Posted: Thursday, September 11, 2014
Those of us who work in museums are as curious as any visitor to know about all the objects that fill a given painting. In the case of Charles Le Brun's Jabach portrait, a painting of a well-to-do family in a luxurious Parisian residence, there's a lot to catch your eye; we see a number of things the family must have owned and treasured.
Posted: Wednesday, August 27, 2014
The cleaning of the Jabach portrait is going well, and we in Paintings Conservation are all transfixed by the exceptional quality of the painting. One area I was particularly looking forward to seeing without the yellowed varnish was the beautiful figure of Jabach's daughter Anna Maria. She really anchors the right-hand side of the composition, and her self-aware, direct gaze pulls us into the Jabach family's rarefied world. Below are some photographs that I took during the cleaning.
Posted: Wednesday, August 13, 2014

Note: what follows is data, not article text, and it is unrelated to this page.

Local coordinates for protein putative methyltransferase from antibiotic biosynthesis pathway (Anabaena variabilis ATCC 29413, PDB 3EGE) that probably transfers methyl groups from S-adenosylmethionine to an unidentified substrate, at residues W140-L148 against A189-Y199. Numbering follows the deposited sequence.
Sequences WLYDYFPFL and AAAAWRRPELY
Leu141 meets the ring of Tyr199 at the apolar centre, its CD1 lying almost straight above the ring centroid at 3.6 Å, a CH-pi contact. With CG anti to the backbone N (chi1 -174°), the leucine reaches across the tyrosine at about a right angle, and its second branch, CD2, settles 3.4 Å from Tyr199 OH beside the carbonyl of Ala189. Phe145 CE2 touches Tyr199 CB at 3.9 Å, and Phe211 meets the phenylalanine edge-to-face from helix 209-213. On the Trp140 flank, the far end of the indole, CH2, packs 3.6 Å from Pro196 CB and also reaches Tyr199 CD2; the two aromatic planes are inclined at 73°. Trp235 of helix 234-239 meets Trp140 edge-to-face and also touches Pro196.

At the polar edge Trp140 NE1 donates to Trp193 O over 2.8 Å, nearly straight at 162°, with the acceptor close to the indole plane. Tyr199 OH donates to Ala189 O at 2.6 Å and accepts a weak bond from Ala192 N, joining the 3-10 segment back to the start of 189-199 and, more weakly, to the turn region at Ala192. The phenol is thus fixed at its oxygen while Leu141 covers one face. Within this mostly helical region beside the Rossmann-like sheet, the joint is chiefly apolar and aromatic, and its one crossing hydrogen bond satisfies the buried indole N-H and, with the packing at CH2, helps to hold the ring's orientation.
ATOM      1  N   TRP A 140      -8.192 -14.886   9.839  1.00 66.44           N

Well, if you live in New York and work at the Metropolitan Museum, there's really only one acceptable answer to that question! But what happens when two versions of a picture exist, as is the case with the Metropolitan's new painting by Charles Le Brun of the German banker Everhard Jabach (1618–1695)? I worried about this as we entered into negotiations for the purchase of the picture.
Posted: Friday, August 8, 2014
For the first time in recent memory, all seventeen of the Met's paintings by Vincent van Gogh—the largest collection of the artist's work on this side of the Atlantic—are in house and on view in galleries 823, 826, and 961. Visitors can enjoy a full range of highlights from the artist's prolific years in France, from portraits to still lifes to landscapes. These masterpieces are often committed to exhibitions around the world, making this a not-to-be-missed occasion.
Posted: Wednesday, July 30, 2014
I had first seen the Jabach family portrait in a warehouse in London over a year ago and loved it, but I'll admit that when it finally arrived in our paintings conservation studio at the Museum this past June, I was a bit overwhelmed—it's enormous! Fortunately, the work's current condition needs to be fully documented before conservation can begin. This not only helps a conservator understand the painting and its issues but also provides some breathing space and thinking time.